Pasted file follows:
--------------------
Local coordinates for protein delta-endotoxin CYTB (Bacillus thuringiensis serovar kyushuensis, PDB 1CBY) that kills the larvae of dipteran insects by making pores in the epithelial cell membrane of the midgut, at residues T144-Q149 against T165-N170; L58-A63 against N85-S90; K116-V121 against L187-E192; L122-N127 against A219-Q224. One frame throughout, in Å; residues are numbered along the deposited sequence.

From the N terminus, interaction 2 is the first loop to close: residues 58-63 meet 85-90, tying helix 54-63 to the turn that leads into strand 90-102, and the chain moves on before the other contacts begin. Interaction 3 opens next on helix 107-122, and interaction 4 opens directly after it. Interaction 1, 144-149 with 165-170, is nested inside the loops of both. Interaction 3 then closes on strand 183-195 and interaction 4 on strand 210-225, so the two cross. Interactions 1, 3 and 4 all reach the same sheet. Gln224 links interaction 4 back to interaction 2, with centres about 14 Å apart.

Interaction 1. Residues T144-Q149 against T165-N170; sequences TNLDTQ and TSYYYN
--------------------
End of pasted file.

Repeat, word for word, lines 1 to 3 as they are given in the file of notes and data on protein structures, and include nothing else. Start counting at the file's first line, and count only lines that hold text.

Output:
Local coordinates for protein delta-endotoxin CYTB (Bacillus thuringiensis serovar kyushuensis, PDB 1CBY) that kills the larvae of dipteran insects by making pores in the epithelial cell membrane of the midgut, at residues T144-Q149 against T165-N170; L58-A63 against N85-S90; K116-V121 against L187-E192; L122-N127 against A219-Q224. One frame throughout, in Å; residues are numbered along the deposited sequence.

From the N terminus, interaction 2 is the first loop to close: residues 58-63 meet 85-90, tying helix 54-63 to the turn that leads into strand 90-102, and the chain moves on before the other contacts begin. Interaction 3 opens next on helix 107-122, and interaction 4 opens directly after it. Interaction 1, 144-149 with 165-170, is nested inside the loops of both. Interaction 3 then closes on strand 183-195 and interaction 4 on strand 210-225, so the two cross. Interactions 1, 3 and 4 all reach the same sheet. Gln224 links interaction 4 back to interaction 2, with centres about 14 Å apart.

Interaction 1. Residues T144-Q149 against T165-N170; sequences TNLDTQ and TSYYYN